A wise man once said something about time waiting for no
man, and lately I’ve felt like that man. Just a few weeks ago I’m standing in a
front porch doorway watching the last of the mounds of snow around the porch
disappear into thin air, as I mused about this not being the first time having
seen this annual metamorphosis.
There was the time when I was 21 years old, dragging my tired feet off of Interstate 91, three-and-a-half days after leaving Los Angeles, with a few bucks in my pocket and a destination sign (N.H.) made from a flap off a cardboard box. My buds in the house on Route 12A charged to meet me; for when one decided to hitchhike across country in the long-ago year of 1977, you were officially missing-in-action until you resurfaced.
The porch on which I resurfaced is now a tire store, and I think of these types of things whenever I pass the spot. Sentimental fool that I am, I think of the time I was outside a convenience store in Windsor, VT, fresh from a short stint in the Navy a few years before that. The birds chirped and the sound of automobile tires sloshing through spraying puddles of water gave me the feeling of a fresh start for the taking – which it was, in a romantic kind of way.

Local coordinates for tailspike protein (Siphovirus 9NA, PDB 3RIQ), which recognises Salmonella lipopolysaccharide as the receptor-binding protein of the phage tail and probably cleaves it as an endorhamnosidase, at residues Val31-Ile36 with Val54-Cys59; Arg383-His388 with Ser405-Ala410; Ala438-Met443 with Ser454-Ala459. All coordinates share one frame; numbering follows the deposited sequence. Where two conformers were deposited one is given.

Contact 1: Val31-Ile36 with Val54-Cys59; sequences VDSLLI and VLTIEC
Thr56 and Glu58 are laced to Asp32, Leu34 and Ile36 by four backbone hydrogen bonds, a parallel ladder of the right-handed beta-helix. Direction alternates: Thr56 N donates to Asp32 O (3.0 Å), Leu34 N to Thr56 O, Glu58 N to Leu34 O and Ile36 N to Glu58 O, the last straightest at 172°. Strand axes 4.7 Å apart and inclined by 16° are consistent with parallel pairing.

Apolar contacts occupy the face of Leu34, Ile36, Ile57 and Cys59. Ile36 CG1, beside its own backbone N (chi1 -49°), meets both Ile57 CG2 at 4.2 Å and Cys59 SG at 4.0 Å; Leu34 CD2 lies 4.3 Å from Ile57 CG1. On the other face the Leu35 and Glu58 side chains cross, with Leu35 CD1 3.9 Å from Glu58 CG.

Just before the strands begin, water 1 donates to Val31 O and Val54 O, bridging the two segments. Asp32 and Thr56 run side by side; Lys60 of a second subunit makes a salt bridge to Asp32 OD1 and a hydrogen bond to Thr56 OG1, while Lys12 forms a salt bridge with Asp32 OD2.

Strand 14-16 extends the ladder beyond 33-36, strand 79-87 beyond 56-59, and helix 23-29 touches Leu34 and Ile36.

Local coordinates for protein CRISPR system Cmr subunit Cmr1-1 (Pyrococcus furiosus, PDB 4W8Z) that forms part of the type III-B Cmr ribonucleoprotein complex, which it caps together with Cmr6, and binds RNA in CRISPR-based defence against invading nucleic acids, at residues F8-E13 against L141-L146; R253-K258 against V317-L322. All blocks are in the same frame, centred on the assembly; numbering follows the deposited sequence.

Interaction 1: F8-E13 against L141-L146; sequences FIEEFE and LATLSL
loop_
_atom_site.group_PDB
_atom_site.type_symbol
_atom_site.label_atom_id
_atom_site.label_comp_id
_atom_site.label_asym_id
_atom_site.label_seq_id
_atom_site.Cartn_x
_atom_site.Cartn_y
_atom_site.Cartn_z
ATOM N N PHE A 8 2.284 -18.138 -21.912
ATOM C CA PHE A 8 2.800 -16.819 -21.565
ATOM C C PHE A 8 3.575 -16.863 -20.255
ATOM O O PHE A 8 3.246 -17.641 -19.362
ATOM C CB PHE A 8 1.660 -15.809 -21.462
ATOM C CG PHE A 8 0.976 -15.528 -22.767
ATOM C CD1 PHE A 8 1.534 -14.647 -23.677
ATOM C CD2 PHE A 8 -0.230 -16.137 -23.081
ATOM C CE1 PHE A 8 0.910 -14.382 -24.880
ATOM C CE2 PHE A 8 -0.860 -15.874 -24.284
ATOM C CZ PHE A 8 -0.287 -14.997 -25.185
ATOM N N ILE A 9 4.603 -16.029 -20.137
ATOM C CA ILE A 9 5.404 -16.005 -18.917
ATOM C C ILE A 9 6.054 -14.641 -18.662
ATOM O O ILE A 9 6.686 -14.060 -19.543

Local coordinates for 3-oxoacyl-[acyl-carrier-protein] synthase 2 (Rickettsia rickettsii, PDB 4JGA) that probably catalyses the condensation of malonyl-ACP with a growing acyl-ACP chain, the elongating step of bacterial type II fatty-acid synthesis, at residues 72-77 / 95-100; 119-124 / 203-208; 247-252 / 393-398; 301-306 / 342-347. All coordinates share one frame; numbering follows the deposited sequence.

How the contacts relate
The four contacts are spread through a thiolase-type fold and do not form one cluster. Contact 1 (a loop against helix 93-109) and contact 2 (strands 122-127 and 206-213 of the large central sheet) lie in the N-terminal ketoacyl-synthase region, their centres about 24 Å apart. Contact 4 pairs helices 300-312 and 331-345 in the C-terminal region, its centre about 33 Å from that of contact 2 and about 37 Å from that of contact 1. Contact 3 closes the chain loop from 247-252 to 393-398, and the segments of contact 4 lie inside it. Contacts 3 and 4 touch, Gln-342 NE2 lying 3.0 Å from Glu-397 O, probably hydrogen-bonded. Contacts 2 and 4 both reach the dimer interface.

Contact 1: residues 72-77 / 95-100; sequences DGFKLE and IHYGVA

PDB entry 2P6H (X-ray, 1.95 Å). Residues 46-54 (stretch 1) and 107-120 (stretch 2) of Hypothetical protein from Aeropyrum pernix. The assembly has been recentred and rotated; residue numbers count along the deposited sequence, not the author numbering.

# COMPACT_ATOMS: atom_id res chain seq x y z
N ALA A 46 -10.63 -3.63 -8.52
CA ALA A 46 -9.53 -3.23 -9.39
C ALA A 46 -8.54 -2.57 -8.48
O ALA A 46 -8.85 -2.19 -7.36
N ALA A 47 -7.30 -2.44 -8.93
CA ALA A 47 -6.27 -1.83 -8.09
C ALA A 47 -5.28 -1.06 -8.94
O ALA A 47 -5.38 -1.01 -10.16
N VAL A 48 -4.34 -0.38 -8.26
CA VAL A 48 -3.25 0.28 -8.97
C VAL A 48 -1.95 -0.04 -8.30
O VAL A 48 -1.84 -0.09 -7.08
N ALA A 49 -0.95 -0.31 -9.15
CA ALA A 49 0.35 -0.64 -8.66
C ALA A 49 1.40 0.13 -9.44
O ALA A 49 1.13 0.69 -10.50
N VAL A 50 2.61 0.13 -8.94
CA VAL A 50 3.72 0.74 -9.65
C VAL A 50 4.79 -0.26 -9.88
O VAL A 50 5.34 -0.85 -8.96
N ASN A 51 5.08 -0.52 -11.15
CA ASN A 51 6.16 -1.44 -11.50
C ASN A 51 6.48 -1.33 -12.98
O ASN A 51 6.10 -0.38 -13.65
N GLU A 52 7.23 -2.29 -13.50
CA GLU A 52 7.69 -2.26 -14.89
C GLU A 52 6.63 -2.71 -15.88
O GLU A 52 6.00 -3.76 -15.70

I think of playing marbles on the muddy dirt road I lived on, and my brothers and I and a few neighbors made our way home after debarking the school bus and had time to kill. The thought of my brother flipping his bag of marbles into the air to celebrate a winning shot became memorable when the bag got caught on an overhanging tree branch high in the air, raining marbles onto the road... a Norman Rockwell moment, if ever there was one.
I think of my baseball team at Lebanon High (“our strong bands may ne’er be broken”) being liberated from practice in the gymnasium, even if it meant running to downtown Lebanon and back. The crisp wind in our faces jettisoned us to completion of the run, and even though Oyster River bumped us from the playoffs that senior year, the nicer memory remains.
And to this day, I feel that crisp air. I was feeling it in that front porch doorway a few weeks ago, happy to prop the door open and just watch what little could really be seen. There was a bird flying from branch to branch – no doubt watching me like I was watching him. I listened to the breeze rustle through the trees, wondering why it took this long to marvel at the change of seasons and what it meant. I wondered when the cones would be removed from the fountains at Colburn Park to officially mark the merging of spring and summer, and I wondered what the skiers at Storrs Hill might say at this moment.
“Time waits for no man,” you say? It’s true, and let me close with a sentimental tidbit of thought: What means little to you when you are young will one day mean a great deal. I’ve seen it, and all the men who passed before me learned time would not wait for them either, and I wished I had paid more attention to things they might have told me.
That being said, let summer commence.